TikTok was facing a ban in the U.S. under the Trump administration, but that may no longer happen.
What you need to know
- Oracle agreed to purchase the social media app, TikTok, last year.
- Oracle teamed up with Walmart to purchase TikTok’s U.S. operations after an ultimatum by the Trump administration ordered the company to sell or be banned.
- The sale has now been indefinitely postponed as the new administration takes a closer look at the security risks posed by Chinese software.
- Update, February 11 (06:35 pm ET): The Biden Administration has asked for a pause on ban proceedings regarding WeChat
TikTok’s impending purchase by Oracle has been put on indefinite hold after the Biden administration launched a review into security risks from Chinese apps and software targeted by the previous administration, The Wall Street Journal reported
The app had come under scrutiny by the Trump administration towards the end of the year over vague security risks. Owner Bytedance was ordered to sell off TikTok’s U.S. operations to a U.S. company or face a ban. Even after Oracle beat out prolific suitors including Microsoft to strike a deal, enforcing the ban was tricky as TikTok filed successful legal challenge after legal challenge. With the Trump administration later losing interest in enforcing its own ban following the November 2020 presidential elections, the new administration throws an additional spanner in the works.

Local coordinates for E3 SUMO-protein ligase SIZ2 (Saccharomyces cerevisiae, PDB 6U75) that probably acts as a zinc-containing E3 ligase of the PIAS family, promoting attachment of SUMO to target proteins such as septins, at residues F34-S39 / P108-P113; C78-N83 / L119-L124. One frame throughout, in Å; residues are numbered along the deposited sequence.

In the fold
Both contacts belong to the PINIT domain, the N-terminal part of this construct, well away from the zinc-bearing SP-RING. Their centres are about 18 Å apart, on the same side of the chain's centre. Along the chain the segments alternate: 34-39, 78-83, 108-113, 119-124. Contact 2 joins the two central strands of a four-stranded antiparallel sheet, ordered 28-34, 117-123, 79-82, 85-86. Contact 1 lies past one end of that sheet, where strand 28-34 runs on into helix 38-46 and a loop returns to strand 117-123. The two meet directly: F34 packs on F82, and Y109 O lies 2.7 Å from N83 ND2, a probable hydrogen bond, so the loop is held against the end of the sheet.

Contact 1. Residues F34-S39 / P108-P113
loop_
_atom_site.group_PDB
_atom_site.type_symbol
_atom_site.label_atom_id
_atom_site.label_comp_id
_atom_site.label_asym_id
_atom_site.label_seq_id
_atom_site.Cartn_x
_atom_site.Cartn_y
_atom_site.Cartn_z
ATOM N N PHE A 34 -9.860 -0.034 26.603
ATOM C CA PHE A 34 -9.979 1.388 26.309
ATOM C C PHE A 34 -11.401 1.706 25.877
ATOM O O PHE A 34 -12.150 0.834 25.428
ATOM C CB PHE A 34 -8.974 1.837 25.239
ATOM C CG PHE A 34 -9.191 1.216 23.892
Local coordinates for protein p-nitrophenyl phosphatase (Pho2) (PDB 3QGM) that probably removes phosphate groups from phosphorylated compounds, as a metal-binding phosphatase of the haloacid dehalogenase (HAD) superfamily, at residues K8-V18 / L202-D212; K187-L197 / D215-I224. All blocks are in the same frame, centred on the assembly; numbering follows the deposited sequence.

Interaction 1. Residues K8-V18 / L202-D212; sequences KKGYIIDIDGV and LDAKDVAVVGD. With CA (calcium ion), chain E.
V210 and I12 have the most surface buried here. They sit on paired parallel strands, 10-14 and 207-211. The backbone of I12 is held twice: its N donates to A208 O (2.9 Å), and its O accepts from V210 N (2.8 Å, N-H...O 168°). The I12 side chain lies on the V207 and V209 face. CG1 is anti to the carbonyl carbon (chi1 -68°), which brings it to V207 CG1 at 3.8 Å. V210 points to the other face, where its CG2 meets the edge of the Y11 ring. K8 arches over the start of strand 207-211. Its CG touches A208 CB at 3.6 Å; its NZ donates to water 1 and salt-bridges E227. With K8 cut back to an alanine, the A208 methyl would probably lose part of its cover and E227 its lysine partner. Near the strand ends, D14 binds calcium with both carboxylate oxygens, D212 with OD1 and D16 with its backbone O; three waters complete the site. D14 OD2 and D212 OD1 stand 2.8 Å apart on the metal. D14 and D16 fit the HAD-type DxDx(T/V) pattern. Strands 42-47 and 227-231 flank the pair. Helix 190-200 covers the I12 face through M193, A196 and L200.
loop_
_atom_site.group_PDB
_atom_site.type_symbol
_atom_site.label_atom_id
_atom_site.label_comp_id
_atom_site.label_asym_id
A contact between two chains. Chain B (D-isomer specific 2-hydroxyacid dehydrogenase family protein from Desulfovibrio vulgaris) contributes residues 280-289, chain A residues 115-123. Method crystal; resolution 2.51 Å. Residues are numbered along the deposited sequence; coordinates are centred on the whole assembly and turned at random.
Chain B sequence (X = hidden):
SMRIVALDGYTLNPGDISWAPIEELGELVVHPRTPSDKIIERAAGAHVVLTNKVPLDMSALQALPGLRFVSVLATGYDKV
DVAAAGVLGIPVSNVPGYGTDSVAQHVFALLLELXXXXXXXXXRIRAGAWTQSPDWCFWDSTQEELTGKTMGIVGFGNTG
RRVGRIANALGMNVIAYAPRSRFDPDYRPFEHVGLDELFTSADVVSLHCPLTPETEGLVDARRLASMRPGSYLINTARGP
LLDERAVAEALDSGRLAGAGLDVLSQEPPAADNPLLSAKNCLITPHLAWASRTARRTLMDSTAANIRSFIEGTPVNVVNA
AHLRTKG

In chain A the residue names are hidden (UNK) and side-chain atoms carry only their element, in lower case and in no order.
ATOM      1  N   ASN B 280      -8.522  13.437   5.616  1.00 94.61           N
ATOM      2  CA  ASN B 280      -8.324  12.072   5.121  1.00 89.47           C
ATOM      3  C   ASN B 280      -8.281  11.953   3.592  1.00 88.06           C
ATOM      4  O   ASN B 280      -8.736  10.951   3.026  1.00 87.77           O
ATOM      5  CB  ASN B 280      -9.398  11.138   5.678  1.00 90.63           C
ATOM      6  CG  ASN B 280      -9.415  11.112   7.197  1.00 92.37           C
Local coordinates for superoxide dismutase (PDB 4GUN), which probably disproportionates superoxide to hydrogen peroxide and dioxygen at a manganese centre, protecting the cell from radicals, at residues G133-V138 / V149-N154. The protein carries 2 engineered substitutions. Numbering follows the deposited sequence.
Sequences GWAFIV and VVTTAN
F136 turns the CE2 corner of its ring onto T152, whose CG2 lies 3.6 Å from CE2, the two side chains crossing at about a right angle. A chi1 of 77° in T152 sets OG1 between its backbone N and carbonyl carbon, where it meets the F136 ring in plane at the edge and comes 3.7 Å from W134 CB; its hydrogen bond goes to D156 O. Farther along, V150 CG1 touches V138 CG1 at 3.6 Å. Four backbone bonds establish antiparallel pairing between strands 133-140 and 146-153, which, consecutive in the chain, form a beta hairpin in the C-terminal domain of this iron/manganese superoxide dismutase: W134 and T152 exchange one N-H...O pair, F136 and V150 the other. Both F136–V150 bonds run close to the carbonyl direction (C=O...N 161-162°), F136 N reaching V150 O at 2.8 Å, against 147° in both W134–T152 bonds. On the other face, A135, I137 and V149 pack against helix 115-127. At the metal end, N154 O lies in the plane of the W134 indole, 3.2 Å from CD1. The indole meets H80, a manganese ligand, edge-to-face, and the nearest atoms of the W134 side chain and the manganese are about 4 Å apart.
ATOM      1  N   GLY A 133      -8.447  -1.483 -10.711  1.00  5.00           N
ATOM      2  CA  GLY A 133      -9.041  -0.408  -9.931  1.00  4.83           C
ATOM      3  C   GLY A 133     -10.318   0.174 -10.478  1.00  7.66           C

National Security Council spokeswoman Emily Horne told the Wall Street Journal in a statement:
We plan to develop a comprehensive approach to securing U.S. data that addresses the full range of threats we face. This includes the risk posed by Chinese apps and other software that operate in the U.S. In the coming months, we expect to review specific cases in light of a comprehensive understanding of the risks we face.
Alongside Huawei and WeChat, TikTok was one of the Chinese firms targeted by the Trump administration over security concerns. To be clear, while TikTok did have some security issues, and it has been banned by non-U.S. governments in the past, it has never been a demonstrable national security risk. The broad consensus in 2020 was that TikTok was not a security threat, and though the company had taken steps to Americanize itself — those were not enough to insulate itself from allegations of being a tool of the Chinese Communist Party, or CCP.
Update, February 11 (06:35 pm ET) — Biden has also asked for a pause on the WeChat ban
Biden has now asked for a hold on the WeChat ban (via ABC News). In a court filing this week, the administration said that it would halt the enforcement of the ban while it looked into the underlying logic behind it.
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